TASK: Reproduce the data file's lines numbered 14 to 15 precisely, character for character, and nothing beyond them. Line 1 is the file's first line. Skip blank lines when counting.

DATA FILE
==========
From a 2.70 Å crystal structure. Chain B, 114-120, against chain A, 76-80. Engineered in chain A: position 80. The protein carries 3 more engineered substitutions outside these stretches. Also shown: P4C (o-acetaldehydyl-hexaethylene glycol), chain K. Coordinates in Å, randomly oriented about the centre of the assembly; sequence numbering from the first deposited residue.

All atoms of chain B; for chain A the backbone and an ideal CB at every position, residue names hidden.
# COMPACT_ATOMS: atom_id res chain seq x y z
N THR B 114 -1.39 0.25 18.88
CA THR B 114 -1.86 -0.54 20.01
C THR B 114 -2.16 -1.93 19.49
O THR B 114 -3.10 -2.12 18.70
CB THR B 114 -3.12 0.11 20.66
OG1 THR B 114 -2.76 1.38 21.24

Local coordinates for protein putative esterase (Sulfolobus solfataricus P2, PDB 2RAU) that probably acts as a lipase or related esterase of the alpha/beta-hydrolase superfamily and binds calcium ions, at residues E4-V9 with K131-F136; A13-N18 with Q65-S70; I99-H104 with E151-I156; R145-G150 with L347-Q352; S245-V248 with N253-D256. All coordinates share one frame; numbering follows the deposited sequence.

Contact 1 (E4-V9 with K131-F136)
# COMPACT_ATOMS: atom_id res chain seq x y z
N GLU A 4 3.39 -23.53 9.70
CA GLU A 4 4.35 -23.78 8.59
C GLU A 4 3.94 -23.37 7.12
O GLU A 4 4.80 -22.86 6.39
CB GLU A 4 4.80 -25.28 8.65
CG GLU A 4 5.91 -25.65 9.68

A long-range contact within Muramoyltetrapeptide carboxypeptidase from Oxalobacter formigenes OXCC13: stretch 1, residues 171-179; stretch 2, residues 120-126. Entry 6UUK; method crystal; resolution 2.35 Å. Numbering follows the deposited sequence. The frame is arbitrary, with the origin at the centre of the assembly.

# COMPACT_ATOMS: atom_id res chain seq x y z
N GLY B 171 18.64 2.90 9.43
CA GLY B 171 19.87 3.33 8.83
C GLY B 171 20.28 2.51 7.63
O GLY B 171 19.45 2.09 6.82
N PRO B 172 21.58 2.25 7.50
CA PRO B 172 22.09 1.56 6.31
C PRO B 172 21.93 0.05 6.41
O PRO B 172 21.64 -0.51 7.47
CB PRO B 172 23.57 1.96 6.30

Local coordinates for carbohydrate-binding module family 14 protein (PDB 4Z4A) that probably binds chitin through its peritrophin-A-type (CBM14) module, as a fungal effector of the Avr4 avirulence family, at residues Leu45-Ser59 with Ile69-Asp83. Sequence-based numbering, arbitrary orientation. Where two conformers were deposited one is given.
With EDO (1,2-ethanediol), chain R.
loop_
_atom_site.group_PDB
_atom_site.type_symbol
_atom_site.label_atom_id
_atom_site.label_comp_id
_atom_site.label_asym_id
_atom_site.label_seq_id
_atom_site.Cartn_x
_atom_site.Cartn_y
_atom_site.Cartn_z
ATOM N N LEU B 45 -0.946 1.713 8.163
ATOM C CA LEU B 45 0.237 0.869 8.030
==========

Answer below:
CA GLU A 4 4.35 -23.78 8.59
C GLU A 4 3.94 -23.37 7.12